Condensate pumps may be used to pump the condensate produced from latent water vapor in any of the following gas mixtures:
- Conditioned (cooled or heated) building air
- Refrigerated air in cooling and freezing systems
- Steam in heat exchangers and radiators
- The exhaust stream of very-high-efficiency furnaces
Condensate recovery systems help reduce three tangible costs of producing steam:
- Fuel/energy costs
- Boiler water make-up and sewage treatment
- Boiler water chemical treatment
Construction and operation
Condensate pumps as used in hydronic systems are usually electrically powered centrifugal pumps. As used in homes and individual heat exchangers, they are often small and rated at a fraction of a horsepower, but in commercial applications they range in size up to many horsepower and the electric motor is usually separated from the pump body by some form of mechanical coupling. Large industrial pumps may also serve as the feedwater pump for returning the condensate under pressure to a boiler.
Condensate pumps usually run intermittently and have a tank in which condensate can accumulate. Eventually, the accumulating liquid raises a float switch energizing the pump. The pump then runs until the level of liquid in the tank is substantially lowered. Some pumps contain a two-stage switch. As liquid rises to the trigger point of the first stage, the pump is activated. If the liquid continues to rise (perhaps because the pump has failed or its discharge is blocked), the second stage will be triggered. This stage may switch off the HVAC equipment (preventing the production of further condensate), trigger an alarm, or both.
Some systems may include two pumps to service the tank. In this case, the two pumps often alternate operation, and a two-stage switch serves to energize the on-duty pump at the first stage and then energize the remaining pump at the second stage. This second stage action is in addition to any triggering of other system changes as noted for a single pump installation. In this way pump runtime is shared between the two, and a backup pump is provided in case one pump fails to function as designed.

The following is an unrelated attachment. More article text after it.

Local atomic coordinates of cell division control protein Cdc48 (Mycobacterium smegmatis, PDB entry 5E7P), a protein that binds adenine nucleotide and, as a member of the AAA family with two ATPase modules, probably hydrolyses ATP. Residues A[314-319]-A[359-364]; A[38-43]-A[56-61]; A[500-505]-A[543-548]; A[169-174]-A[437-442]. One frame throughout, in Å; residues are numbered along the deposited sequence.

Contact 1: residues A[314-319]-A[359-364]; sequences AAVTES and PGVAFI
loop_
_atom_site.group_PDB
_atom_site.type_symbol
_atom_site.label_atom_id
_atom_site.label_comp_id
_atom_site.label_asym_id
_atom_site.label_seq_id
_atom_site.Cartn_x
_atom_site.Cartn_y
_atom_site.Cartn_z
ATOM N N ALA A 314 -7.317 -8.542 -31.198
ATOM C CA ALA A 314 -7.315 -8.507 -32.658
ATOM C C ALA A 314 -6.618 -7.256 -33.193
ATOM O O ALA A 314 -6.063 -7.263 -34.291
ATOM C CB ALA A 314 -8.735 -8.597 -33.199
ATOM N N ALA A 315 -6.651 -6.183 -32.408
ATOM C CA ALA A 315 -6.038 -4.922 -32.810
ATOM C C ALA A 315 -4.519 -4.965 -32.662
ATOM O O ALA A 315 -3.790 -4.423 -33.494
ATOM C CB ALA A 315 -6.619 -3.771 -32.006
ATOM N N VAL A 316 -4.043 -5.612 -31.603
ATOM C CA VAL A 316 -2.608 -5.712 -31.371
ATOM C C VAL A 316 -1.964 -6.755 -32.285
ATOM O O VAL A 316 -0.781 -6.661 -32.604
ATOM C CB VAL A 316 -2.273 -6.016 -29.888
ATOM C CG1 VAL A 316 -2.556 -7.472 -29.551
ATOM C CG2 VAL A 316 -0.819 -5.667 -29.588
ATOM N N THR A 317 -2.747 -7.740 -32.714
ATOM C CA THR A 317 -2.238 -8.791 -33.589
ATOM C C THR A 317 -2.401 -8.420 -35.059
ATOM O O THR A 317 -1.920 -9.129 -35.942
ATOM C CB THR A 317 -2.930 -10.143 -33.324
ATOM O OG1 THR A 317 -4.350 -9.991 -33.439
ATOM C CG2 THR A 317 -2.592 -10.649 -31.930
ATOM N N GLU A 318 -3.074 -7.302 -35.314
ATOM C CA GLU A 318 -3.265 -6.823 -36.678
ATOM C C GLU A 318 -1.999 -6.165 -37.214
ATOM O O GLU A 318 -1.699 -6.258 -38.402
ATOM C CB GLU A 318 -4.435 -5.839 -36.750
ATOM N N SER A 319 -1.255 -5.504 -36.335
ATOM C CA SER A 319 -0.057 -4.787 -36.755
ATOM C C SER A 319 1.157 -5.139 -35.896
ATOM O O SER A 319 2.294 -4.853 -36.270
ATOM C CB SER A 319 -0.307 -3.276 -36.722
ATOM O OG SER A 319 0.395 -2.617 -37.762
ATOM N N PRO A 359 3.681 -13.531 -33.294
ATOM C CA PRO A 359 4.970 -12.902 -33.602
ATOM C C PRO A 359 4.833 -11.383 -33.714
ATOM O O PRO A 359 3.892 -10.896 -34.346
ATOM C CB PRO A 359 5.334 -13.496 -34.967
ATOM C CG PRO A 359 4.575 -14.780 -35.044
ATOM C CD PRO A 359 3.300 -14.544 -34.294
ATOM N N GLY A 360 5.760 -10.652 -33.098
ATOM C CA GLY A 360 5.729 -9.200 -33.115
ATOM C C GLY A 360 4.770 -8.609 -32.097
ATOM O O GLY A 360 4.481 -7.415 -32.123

Small pumps have tanks that range from 2 to 4 liters (0.5 to 1 gallon) and are usually supported using the flanges on their tanks or simply placed upon the floor. A plastic impeller in a molded volute at the bottom of the pump provides the pumping action; this impeller is connected to the motor via a metal shaft that extends downwards from the motor mounted above the tank's top. Large pumps are usually pad-mounted drawing liquid from a tank (sump) below the floor. The smallest pumps may have no tank at all and are simply placed within a container such as the drip pan of a dehumidifier appliance.
In industrial steam systems the condensate pump is used to collect and return condensate from remote areas of the plant. The steam produced in the boiler can heat equipment and processes a considerable distance away. Once steam is used it turns to hot water or condensate. This pump and possibly many more around the plant returns this hot water back to a make-up tank closer to the boiler, where it can be reclaimed, chemically treated, and reused, in the boiler, consequently it can sometimes be referred to as a condensate return pump.
In a steam power plant, particularly shipboard ones, the condensate pump is normally located adjacent to the main condenser hotwell often directly below it. This pump sends the water to a make-up tank closer to the steam generator or boiler. If the tank is also designed to remove dissolved oxygen from the condensate, it is known as a deaereating feed tank (DFT). The output of the DFT supplies the feed booster pump which, in turn, supplies the feedwater pump which returns the feedwater to the boiler so the cycle can start over. Two pumps in succession are used to provide sufficient net positive suction head to prevent cavitation and the subsequent damage associated with it.
This pump is usually associated with a much larger tank, float switch, and an electric motor than the example above. Some systems are so remote that steam power is used to return the condensate where electricity is impractical to provide.
If the outlet of the line is at a higher level than the tank of the pump, a check valve is often fitted at the outlet of the pump so that liquid cannot flow backwards into the pump's tank. If the outlet is below the tank level, siphonage usually naturally clears the output line of all liquid when the pump is deenergized. In cold regions of the world, it is important that condensate lines that are exhausted outside be carefully designed so that no water can remain in the line to freeze up; this would block the line from further operation.
Condensate is not pure water. If it is being condensed from an air stream, it may have dust, microbes, or other contaminants in it. If it is condensed from steam, it may have traces of the various boiler water treatment chemicals. And if it is condensed from furnace exhaust gases, it may be acidic, containing sulfuric acid or nitric acid as a result of sulfur and nitrogen dioxides in the exhaust gas stream. Steam and exhaust condensate is usually hot. These various factors may combine (along with local regulations) to require careful handling or even chemical treatment of the condensate, and condensate pumps used for these services must be appropriately designed.